5. Understand What Your Role Will Be When You Get There

Ian understood that he and his team would be assisting other contractors with existing projects. Josh’s role, in comparison, was quite different. He landed in Texas as a first responder who would assist contractors by assessing and categorizing water-damaged areas before mitigation began. “There are different categorizations of water. With some of it, you just jump in, you extract, you implement drying equipment,” Josh explained. “In some other instances, you've got some grossly contaminated water that needs to be dealt with accordingly. Anything that it impacts, or comes in contact with, effectively needs to be removed.”

6. Set Up a Command Center

Once you arrive on the scene, you may be eager to start working. However, something else needs to happen first. The number one priority, according to Ian, should be setting up your home base or command center. “That way, you can get everything rolling, from the administrative side down to your technicians that are actually out in the field,” he said.

7. Have One Person Coordinate Your Work with Other Onsite Contractors

“That way, you've got a right-hand man to make some of those phone calls and alleviate some of the pressure,” Ian explained. He personally delegated that role to an administrative employee back at his office in North Carolina. That allowed Ian and his team to “actually do the dirty work down there without a bunch of interruptions in between, having to talk to a customer here and talk to a customer there.”

8. Expect to Be Extremely Busy

“Just to give you an idea, our company personally handled 22 or 23 claims in Texas over that five and a half week period,” Ian mentioned, “so it was a nonstop rodeo right up to the end.”

However, Josh added a cautionary note: “Don't go down there just planning on attacking the world,” he advised. “You really need the logistics in place… there’s a lot of logistics.”

9. Understand That Your Initial Plan May Change 

“Initially we planned on being there for two weeks,” Ian said. However, he and his team later realized that a 14-day period did not allow enough time. “In the first two weeks, we picked up so many jobs, there was just no way to have an exit strategy at that point,” Ian said. “Plus, there was no reason [to do so]. We spent a lot of money and time and resources in coming down in the first place. So we ended up just kind of prolonging until we came to a point where we could effectively execute an exit strategy and not leave anybody hanging.”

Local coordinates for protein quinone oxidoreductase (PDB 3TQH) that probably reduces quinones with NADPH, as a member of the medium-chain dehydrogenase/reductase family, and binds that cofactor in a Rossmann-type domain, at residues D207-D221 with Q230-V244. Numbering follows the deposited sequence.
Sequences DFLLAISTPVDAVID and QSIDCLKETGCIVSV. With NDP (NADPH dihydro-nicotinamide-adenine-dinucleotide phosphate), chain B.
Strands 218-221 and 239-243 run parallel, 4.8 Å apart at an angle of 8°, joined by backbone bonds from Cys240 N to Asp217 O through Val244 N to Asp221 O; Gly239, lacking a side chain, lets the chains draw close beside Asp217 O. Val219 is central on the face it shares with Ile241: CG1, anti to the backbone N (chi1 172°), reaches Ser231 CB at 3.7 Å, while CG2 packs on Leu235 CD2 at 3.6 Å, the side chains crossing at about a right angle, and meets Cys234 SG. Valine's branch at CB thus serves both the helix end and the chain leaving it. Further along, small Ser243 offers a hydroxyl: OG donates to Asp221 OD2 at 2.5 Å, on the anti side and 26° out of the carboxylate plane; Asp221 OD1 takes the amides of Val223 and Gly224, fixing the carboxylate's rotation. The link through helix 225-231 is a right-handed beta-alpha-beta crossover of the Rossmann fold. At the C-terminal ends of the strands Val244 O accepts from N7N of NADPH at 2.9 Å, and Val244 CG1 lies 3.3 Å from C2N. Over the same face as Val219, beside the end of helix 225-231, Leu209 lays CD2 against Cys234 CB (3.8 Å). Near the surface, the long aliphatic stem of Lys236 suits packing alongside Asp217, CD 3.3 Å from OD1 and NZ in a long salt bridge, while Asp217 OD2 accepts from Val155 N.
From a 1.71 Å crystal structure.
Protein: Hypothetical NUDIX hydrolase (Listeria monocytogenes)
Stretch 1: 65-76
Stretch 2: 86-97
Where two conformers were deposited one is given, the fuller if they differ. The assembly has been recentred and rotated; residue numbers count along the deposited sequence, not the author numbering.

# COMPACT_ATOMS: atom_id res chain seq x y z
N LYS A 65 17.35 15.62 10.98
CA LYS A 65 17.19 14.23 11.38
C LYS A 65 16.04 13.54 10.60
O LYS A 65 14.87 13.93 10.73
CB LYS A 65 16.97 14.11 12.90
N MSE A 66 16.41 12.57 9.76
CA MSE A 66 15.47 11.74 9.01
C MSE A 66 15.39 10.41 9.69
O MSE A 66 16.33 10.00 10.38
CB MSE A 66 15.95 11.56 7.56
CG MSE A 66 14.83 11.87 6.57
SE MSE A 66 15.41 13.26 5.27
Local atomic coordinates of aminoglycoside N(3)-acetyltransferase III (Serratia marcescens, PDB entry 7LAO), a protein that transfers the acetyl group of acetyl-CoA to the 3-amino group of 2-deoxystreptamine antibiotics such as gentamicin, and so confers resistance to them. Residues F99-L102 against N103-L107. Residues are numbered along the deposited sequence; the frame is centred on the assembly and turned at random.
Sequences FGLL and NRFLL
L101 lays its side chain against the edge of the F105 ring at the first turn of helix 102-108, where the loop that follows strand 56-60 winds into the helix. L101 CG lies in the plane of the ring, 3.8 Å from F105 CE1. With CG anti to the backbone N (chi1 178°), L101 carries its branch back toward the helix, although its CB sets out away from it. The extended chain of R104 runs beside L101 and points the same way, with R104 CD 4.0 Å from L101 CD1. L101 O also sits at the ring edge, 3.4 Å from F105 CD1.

10. Anticipate Having to Face a Few Challenges

While working in Texas, Josh encountered a frustrating problem: transportation delays that slowed down the shipments of important environmental test results. “Communications with the corporate office and things like that were pretty fluid. Email seemed to be working fine. But transportation logistics – that was the big hurdle for us,” Josh said. In fact, he mentioned having to wait three to five days to get some test results, much longer than the standard 24-hour turnaround time.

Unfortunately, those types of delays prevented some contractors from completing restoration work in a timely manner. “Imagine if Ian's company is there waiting on results for asbestos testing… and he can't start breaking walls until he's got those results,” Josh said. “If we're just waiting on results, we’re not mitigating.”

Unfortunately, the longer wet materials sat without mitigation, mold was more likely to appear. “It led to a lot of problems and definitely a lot of mold growth along the way, especially the farther out the jobs took to get handled by any kind of professional,” Ian added.

11. Rely on Your Contacts to Help Hand Off Projects When You’re Ready to Return Home

“That way, you’re not obligated to stay there when you have your normal, day-to-day operations in a state that’s halfway across the country,” Josh remarked.

Thank you, Ian and Josh, for your professional viewpoints and advice. We appreciate your participation in our panel discussion!

Watch the discussion